The guide took us back to our hotel, and we decided that since the massage on the previous day was so good and cheap, we'd have another go. This time I had a reflexology foot massage, a manicure, pedicure and full body massage. All for less than I pay for an hour's massage here in Singapore! Though the back massage was more pain than anything else that second night.

We finally got back to the hotel around midnight and agreed to meet around 8am for breakfast the next day.

We had dim sum breakfast again, but this time across the road at the markets. It was OK - I found two or three hairs on my plate which was off-putting, but ah was cheap and the food tasted nice. The markets were interesting too:
This day was to be our shopping day. We'd been told that we could buy cheap clothing and leather goods in China. One of my friends had read about an 'outlet' shopping centre, so we decided to go there. We used a taxi, but true to (chinese) form, they just dropped us off 'near' our destination. Which happened to be a completely different shopping centre across from the museum. It was a nice shopping centre though, so we walked through here for a while. Nothing was worth-while buying though - you can buy the branded goods for the same price in Singapore! So we asked around to get to the outlet shopping centre. It was only 5 minutes walk, apparently...

When we got there (after asking several more times), 20 minutes later, we were disappointed to see it was only one single shop! Again, selling nothing we wanted to buy... The impressive building at the back is the International Conference Centre. The plane has something to do with Mao...but I have no idea what:
The shop was across the road from the beach, so I quickly went and took some photos, while the others found out how to catch a bus back to the hotel:
We got on the public bus to go back to the shopping centres near our hotel, and had a late lunch and wandered the streets until it was time for dinner:

Then it was time for more massage, this time with a nice facial after the foot reflexology.

It was midnight again by the time we got to our hotel, and we wanted to get an early start to get some more market shopping done before heading back to Macau and then Singapore.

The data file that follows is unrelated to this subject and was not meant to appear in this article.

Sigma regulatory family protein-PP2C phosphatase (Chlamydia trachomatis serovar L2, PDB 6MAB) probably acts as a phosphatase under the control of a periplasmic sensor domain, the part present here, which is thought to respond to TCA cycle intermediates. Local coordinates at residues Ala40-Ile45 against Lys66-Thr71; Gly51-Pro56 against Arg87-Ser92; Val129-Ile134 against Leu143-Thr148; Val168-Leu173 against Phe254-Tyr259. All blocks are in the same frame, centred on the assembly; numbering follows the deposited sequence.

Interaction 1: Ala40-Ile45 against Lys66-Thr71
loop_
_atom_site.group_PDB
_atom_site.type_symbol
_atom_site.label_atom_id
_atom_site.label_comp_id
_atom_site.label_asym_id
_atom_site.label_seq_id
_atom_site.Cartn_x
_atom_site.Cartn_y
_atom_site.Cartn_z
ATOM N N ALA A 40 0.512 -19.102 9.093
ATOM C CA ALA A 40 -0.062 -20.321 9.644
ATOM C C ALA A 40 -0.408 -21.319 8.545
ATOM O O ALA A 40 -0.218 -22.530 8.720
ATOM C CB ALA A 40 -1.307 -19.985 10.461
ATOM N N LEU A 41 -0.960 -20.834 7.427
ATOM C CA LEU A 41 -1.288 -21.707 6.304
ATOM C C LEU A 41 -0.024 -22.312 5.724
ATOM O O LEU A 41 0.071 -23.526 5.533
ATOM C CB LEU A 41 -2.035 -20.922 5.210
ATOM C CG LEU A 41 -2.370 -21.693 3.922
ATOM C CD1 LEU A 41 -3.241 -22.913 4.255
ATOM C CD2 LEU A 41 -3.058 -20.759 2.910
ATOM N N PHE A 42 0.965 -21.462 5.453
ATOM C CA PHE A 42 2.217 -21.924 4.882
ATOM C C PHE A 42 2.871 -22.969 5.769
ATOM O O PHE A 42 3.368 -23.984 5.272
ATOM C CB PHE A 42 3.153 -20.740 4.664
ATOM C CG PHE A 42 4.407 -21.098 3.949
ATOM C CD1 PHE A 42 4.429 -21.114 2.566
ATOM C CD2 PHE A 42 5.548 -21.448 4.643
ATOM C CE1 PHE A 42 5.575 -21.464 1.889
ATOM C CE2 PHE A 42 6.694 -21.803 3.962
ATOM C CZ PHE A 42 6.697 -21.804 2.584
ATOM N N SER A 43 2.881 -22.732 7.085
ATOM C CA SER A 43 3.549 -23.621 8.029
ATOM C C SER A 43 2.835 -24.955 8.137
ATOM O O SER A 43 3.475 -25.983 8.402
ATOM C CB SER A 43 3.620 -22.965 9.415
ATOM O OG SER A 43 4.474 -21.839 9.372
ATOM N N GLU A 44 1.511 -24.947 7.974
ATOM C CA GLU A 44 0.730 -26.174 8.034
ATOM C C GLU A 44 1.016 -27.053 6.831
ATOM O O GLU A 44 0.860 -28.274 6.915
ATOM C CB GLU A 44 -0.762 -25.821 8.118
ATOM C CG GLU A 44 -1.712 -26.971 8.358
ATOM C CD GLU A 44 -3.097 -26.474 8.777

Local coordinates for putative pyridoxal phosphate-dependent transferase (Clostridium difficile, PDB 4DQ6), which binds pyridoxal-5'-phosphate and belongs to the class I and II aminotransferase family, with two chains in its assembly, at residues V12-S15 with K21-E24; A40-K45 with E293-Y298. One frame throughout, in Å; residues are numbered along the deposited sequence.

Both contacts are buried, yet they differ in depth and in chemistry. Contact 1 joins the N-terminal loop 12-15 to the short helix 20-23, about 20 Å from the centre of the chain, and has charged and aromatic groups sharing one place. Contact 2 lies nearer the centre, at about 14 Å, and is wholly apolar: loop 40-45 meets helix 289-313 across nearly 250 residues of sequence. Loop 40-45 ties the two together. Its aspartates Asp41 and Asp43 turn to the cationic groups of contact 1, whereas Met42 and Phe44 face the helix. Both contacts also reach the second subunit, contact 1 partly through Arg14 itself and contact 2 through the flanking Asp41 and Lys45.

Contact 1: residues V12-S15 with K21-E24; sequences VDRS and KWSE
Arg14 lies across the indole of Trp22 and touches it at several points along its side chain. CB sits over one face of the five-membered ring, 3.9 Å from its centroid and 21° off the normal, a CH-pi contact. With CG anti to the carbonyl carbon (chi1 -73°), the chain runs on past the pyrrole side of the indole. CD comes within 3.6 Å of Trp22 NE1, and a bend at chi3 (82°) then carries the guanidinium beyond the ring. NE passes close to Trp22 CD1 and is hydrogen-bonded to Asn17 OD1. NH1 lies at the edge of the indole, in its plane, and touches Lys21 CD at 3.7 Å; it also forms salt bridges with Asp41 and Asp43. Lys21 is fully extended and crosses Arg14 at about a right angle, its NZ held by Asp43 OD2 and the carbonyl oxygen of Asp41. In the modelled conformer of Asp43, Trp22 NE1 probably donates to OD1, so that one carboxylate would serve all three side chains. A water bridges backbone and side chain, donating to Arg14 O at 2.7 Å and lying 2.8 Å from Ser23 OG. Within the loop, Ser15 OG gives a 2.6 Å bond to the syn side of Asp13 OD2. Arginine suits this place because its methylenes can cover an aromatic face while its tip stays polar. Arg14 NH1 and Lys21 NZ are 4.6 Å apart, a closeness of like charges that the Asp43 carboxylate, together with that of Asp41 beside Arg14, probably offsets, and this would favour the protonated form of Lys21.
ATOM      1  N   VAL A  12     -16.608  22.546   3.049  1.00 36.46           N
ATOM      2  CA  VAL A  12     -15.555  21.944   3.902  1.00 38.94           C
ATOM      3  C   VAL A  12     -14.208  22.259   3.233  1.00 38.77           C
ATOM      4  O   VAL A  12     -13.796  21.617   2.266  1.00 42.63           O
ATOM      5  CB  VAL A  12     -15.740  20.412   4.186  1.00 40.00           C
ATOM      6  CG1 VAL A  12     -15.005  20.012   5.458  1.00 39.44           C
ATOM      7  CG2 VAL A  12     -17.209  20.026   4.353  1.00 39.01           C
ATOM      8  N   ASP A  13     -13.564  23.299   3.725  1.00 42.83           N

We had breakfast at the same dim sum place as the previous morning (my friends sang happy birthday to me!) and then we hit the market where my friends stocked up on things like sharks fin and dried scallops (yum!). They also bought lots of cheap fruits (persimmons etc) to take back.

Then it was time to go back to the hotel to pack our bags and go. 

Getting across the borders to Macau was hell! It was endless queues, first for the chinese border, and then for the Macau border. It took us well over 2 hours to get through. Then we had to queue for the bus to take us to the Venetian, where we wanted to have lunch. Didn't have very much time for it, unfortunately, and no time for photos (sooooo sad!!) and then it was off to the airport. The queue to check in was the shortest, but took the longest of all the queues today. We were in that queue for at least 1 1/2 hours. It was awful!

Luckily the queue for the taxi and customs in Singapore was very short and the taxi ride home uneventful.

And thus ends my trip to Macau and Zhuhai!

Monday, 3 November 2008

Macau to Zhuhai

We checked out of the hotel, but left our luggage with them for our leaving the country that afternoon. The previous night, we'd found out from the hotel next door that they had a shuttle bus that would take us to Babylon casino. However, when we got there at 8.50 or so, waiting for the 9am shuttle, we were told it would be another 15 minutes....then 30....then 45. At this time, we gave up and went to the Star City Casino and got their shuttle to the ferry terminal.

We had vaguely decided to go to the Babylon casino and Fisherman's Wharf, the closest by the Ferry Terminal, because it looked pretty good from the bus on the way past, the previous evening. However, when we were in the shuttle to the ferry terminal, we (by which I mean my friends, since I speak not a word of chinese!) got chatting with some tourists from Hong Kong and Doris and I ended up going sight-seeing, while the other two went to the casino. I was selfishly glad, because I'd been hoping to see the temples and things and had little interest in the casino, except for its appearance - which was most disappointing in daylight.

So the other two and we parted ways and Doris and I got on the bus with our new acquaintances, to go to our first stop: A-Ma temple:
This temple is quite popular with the locals and tourists alike, and is one of the oldest in Macau. It's built on the side of a hill and has great views from some of its little shrines. Very pretty.